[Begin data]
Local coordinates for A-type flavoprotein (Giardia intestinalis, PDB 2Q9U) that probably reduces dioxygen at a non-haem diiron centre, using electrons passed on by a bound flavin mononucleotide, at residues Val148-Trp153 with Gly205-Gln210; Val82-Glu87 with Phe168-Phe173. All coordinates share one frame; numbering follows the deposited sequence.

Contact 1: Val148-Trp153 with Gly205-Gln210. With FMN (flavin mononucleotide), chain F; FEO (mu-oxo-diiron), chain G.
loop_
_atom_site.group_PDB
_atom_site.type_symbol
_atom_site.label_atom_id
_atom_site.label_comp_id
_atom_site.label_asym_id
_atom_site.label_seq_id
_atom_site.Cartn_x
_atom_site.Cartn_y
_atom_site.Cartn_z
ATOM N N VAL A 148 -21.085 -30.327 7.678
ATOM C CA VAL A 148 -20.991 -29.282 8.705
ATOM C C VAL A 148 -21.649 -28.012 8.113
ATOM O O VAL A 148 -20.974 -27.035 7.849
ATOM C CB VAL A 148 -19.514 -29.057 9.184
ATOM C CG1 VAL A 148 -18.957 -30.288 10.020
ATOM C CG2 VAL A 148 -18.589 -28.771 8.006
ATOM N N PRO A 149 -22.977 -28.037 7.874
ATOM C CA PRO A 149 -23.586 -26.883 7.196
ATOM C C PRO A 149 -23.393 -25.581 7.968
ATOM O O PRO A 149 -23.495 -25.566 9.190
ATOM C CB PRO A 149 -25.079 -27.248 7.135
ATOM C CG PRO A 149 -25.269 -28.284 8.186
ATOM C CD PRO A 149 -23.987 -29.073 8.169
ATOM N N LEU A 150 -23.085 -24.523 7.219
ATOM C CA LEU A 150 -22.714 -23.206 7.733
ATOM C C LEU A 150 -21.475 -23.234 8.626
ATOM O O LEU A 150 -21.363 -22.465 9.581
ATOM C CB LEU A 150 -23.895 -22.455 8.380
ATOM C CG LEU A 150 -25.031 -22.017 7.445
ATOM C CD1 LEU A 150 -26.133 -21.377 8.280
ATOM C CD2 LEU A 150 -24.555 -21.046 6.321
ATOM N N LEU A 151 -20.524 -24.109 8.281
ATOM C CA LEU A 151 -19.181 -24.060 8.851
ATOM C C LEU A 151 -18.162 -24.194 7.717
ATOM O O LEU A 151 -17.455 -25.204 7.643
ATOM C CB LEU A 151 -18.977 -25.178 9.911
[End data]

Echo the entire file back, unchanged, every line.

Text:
Local coordinates for A-type flavoprotein (Giardia intestinalis, PDB 2Q9U) that probably reduces dioxygen at a non-haem diiron centre, using electrons passed on by a bound flavin mononucleotide, at residues Val148-Trp153 with Gly205-Gln210; Val82-Glu87 with Phe168-Phe173. All coordinates share one frame; numbering follows the deposited sequence.

Contact 1: Val148-Trp153 with Gly205-Gln210. With FMN (flavin mononucleotide), chain F; FEO (mu-oxo-diiron), chain G.
loop_
_atom_site.group_PDB
_atom_site.type_symbol
_atom_site.label_atom_id
_atom_site.label_comp_id
_atom_site.label_asym_id
_atom_site.label_seq_id
_atom_site.Cartn_x
_atom_site.Cartn_y
_atom_site.Cartn_z
ATOM N N VAL A 148 -21.085 -30.327 7.678
ATOM C CA VAL A 148 -20.991 -29.282 8.705
ATOM C C VAL A 148 -21.649 -28.012 8.113
ATOM O O VAL A 148 -20.974 -27.035 7.849
ATOM C CB VAL A 148 -19.514 -29.057 9.184
ATOM C CG1 VAL A 148 -18.957 -30.288 10.020
ATOM C CG2 VAL A 148 -18.589 -28.771 8.006
ATOM N N PRO A 149 -22.977 -28.037 7.874
ATOM C CA PRO A 149 -23.586 -26.883 7.196
ATOM C C PRO A 149 -23.393 -25.581 7.968
ATOM O O PRO A 149 -23.495 -25.566 9.190
ATOM C CB PRO A 149 -25.079 -27.248 7.135
ATOM C CG PRO A 149 -25.269 -28.284 8.186
ATOM C CD PRO A 149 -23.987 -29.073 8.169
ATOM N N LEU A 150 -23.085 -24.523 7.219
ATOM C CA LEU A 150 -22.714 -23.206 7.733
ATOM C C LEU A 150 -21.475 -23.234 8.626
ATOM O O LEU A 150 -21.363 -22.465 9.581
ATOM C CB LEU A 150 -23.895 -22.455 8.380
ATOM C CG LEU A 150 -25.031 -22.017 7.445
ATOM C CD1 LEU A 150 -26.133 -21.377 8.280
ATOM C CD2 LEU A 150 -24.555 -21.046 6.321
ATOM N N LEU A 151 -20.524 -24.109 8.281
ATOM C CA LEU A 151 -19.181 -24.060 8.851
ATOM C C LEU A 151 -18.162 -24.194 7.717
ATOM O O LEU A 151 -17.455 -25.204 7.643
ATOM C CB LEU A 151 -18.977 -25.178 9.911